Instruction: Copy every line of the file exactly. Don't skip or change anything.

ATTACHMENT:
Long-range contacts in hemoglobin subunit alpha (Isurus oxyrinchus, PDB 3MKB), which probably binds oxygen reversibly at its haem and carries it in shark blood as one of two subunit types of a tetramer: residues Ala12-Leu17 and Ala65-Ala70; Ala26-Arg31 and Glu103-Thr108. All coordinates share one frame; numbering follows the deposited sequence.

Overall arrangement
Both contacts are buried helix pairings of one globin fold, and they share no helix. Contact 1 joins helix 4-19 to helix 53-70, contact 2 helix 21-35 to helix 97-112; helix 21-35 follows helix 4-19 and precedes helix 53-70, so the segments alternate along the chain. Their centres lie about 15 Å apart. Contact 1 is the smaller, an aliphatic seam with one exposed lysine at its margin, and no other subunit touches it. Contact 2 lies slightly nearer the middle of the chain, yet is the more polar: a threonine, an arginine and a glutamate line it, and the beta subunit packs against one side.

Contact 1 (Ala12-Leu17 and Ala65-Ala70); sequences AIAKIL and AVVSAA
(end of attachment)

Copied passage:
Long-range contacts in hemoglobin subunit alpha (Isurus oxyrinchus, PDB 3MKB), which probably binds oxygen reversibly at its haem and carries it in shark blood as one of two subunit types of a tetramer: residues Ala12-Leu17 and Ala65-Ala70; Ala26-Arg31 and Glu103-Thr108. All coordinates share one frame; numbering follows the deposited sequence.

Overall arrangement
Both contacts are buried helix pairings of one globin fold, and they share no helix. Contact 1 joins helix 4-19 to helix 53-70, contact 2 helix 21-35 to helix 97-112; helix 21-35 follows helix 4-19 and precedes helix 53-70, so the segments alternate along the chain. Their centres lie about 15 Å apart. Contact 1 is the smaller, an aliphatic seam with one exposed lysine at its margin, and no other subunit touches it. Contact 2 lies slightly nearer the middle of the chain, yet is the more polar: a threonine, an arginine and a glutamate line it, and the beta subunit packs against one side.

Contact 1 (Ala12-Leu17 and Ala65-Ala70); sequences AIAKIL and AVVSAA